Big Bling in Madison Square Park

Big Bling
All Photos By Gail

Wednesday night was a beautiful night in the city; so warm and clear. It was not surprising to see so many people out in Madison Square Park, many of whom were not even in line for Shake Shack. Geoffrey and I had some time to kill before heading to an event in the neighborhood, so we ventured into the park to find the new resident public art project, which they have in the park every summer. Barely into the park’s east side at 24th Street we saw what looked like a giant elephant sculpture with big gold nose ring, just ahead to the west. “There it is,” we said in unison.

Big Bling 1
Big Bling

Big Bling is a public sculpture by American artist Martin Puryear (b. 1941). This forty-foot-tall work – the largest temporary piece he has created – is built of wood, the artist’s signature material, and a chain link fence. A shackle covered in gold leaf is anchored near the top of the structure.

Puryear has described Big Bling as “an event”; it is a short-term phenomenon. Through abstract means, he has crafted an on-going dialogue with history, art history, identity, and politics. Here, “Bling” – a slang term for flashy jewelry and accessories – is rooted in the urban youth, hip-hop and rap culture of the ‘90s.  It is exceptional for Puryear to summon contemporary vernacular in titling his work. The name of the artwork and its placement in the heart of Manhattan demonstrates his recognition that Big Bling is a reflection of the character and the inhabitants of dense urban environments.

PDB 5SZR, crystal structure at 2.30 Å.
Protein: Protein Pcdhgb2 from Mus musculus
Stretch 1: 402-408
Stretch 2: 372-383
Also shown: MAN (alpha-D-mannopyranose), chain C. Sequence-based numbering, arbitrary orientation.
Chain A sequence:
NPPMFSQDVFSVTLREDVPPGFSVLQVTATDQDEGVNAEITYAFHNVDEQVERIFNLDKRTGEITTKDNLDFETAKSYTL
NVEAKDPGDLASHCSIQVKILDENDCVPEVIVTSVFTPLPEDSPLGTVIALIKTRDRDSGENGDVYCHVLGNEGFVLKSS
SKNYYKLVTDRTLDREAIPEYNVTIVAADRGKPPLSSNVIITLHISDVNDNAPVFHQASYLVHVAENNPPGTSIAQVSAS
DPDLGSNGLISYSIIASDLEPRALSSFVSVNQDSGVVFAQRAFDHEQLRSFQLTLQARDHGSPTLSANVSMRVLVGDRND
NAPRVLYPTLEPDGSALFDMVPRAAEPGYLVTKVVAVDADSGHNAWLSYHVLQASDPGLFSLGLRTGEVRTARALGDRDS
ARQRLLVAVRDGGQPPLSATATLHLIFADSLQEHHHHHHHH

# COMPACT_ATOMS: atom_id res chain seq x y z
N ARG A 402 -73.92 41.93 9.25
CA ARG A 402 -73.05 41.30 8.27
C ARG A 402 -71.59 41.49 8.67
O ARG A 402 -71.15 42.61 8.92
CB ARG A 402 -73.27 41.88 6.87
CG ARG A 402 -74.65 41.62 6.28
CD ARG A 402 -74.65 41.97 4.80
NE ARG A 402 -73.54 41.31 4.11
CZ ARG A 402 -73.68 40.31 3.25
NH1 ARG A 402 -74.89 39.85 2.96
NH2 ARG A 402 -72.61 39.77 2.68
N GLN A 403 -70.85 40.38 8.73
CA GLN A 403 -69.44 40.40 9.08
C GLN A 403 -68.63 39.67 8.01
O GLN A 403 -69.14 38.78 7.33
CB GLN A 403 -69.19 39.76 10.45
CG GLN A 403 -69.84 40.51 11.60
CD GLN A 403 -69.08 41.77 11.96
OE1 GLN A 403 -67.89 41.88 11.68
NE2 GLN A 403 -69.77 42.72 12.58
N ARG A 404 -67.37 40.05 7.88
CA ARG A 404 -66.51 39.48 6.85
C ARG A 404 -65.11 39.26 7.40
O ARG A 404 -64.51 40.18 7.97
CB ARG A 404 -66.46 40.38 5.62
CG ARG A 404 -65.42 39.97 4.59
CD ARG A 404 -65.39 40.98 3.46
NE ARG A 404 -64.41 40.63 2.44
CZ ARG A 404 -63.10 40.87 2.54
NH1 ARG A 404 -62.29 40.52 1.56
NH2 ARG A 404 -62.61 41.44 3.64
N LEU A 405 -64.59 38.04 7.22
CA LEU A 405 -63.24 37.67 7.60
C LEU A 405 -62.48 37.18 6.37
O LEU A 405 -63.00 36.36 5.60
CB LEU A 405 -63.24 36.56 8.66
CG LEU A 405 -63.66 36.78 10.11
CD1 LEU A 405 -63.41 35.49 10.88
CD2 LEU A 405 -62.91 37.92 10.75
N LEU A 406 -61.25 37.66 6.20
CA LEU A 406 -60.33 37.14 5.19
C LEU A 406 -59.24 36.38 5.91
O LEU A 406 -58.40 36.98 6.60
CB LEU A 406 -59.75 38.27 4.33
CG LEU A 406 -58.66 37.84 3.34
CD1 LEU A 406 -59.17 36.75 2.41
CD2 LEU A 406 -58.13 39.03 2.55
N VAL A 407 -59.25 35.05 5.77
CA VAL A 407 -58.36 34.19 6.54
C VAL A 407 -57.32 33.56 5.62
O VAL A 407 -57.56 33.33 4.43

Big Bling Detail
Big Bling Detail: It Reminds Me of an Ear

Big Bling Front Shot

Big Bling is part animal form, part abstract sculpture, and part intellectual meditation.

Do Not Climb Sign
Do Not Climb Big Bling

Big Bling 2

See Big Bling in Madison Square Park Through January of 2017!

Yes, It Exists: Deer Trophy Sculpture With Breasts

Deer Trophy with Tits
Photo By Gail

There is no denying that the above sculpture is a mortifying horrorshow of excruciatingly bad taste.   Who on earth would want to own this Deer Trophy Sculpture with Tits? A misogynist hunter who’s only 12 years old? Maybe I’m just not in on the joke. See more work by artist Andres Amaya, including fish with tits and ducks with tits, at This Link!

Andres Amaya Booth
Photographed in the Andres Amaya Booth at the ICFF!

Illuminated Stained Glass Drumkit

Stained Glass Drumkit
All Photos By Gail

OMG! How cool are these stained glass drums? Answer: So effing cool! While they are not playable, they sure do light up the room — quite literally! Stained glass artist Paul Heller created this gorgeous lighting fixture by emulating a four piece kit made up of a kick drum with two mounted rack toms and a  floor tom, which appears to be a stand-alone unit. Even the cymbal is glass! Sweet!

Stained Glass Drumkit Detail

Paul’s talent is far-reaching. In addition to making glass musical instruments to be used as signage in restaurants, he has also created custom glass guitars for county music artists like Miranda Lambert and Sara Evans. See more of Paul Heller’s beautiful glass art at Stained Glass Sculpture Art Dot Com!

Stained Glass Drumkit
Photographed at the ICFF Show at Javits Center in NYC.